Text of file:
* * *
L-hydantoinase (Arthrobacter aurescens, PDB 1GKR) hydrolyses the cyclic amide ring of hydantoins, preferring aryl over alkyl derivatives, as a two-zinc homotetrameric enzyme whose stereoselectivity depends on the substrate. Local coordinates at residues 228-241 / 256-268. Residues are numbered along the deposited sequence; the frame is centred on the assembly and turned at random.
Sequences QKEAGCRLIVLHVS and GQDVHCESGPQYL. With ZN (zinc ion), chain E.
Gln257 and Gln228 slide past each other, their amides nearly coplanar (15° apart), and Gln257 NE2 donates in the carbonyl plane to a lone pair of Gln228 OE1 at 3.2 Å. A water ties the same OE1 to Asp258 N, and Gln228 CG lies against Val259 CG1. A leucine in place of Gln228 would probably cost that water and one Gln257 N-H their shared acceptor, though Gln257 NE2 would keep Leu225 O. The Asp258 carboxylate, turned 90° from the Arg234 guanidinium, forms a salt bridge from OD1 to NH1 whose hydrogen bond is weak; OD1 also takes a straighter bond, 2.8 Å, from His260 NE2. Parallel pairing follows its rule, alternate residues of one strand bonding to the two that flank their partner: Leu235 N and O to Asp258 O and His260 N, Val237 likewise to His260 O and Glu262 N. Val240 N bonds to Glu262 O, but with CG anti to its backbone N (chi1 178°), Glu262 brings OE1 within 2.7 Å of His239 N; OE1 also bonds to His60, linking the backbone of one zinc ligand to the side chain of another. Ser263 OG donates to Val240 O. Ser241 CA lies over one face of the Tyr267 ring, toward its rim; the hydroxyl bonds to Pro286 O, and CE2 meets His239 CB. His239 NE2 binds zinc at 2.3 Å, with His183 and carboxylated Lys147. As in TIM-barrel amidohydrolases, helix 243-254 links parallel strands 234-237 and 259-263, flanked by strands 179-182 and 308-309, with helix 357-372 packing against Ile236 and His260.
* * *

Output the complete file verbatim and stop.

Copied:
L-hydantoinase (Arthrobacter aurescens, PDB 1GKR) hydrolyses the cyclic amide ring of hydantoins, preferring aryl over alkyl derivatives, as a two-zinc homotetrameric enzyme whose stereoselectivity depends on the substrate. Local coordinates at residues 228-241 / 256-268. Residues are numbered along the deposited sequence; the frame is centred on the assembly and turned at random.
Sequences QKEAGCRLIVLHVS and GQDVHCESGPQYL. With ZN (zinc ion), chain E.
Gln257 and Gln228 slide past each other, their amides nearly coplanar (15° apart), and Gln257 NE2 donates in the carbonyl plane to a lone pair of Gln228 OE1 at 3.2 Å. A water ties the same OE1 to Asp258 N, and Gln228 CG lies against Val259 CG1. A leucine in place of Gln228 would probably cost that water and one Gln257 N-H their shared acceptor, though Gln257 NE2 would keep Leu225 O. The Asp258 carboxylate, turned 90° from the Arg234 guanidinium, forms a salt bridge from OD1 to NH1 whose hydrogen bond is weak; OD1 also takes a straighter bond, 2.8 Å, from His260 NE2. Parallel pairing follows its rule, alternate residues of one strand bonding to the two that flank their partner: Leu235 N and O to Asp258 O and His260 N, Val237 likewise to His260 O and Glu262 N. Val240 N bonds to Glu262 O, but with CG anti to its backbone N (chi1 178°), Glu262 brings OE1 within 2.7 Å of His239 N; OE1 also bonds to His60, linking the backbone of one zinc ligand to the side chain of another. Ser263 OG donates to Val240 O. Ser241 CA lies over one face of the Tyr267 ring, toward its rim; the hydroxyl bonds to Pro286 O, and CE2 meets His239 CB. His239 NE2 binds zinc at 2.3 Å, with His183 and carboxylated Lys147. As in TIM-barrel amidohydrolases, helix 243-254 links parallel strands 234-237 and 259-263, flanked by strands 179-182 and 308-309, with helix 357-372 packing against Ile236 and His260.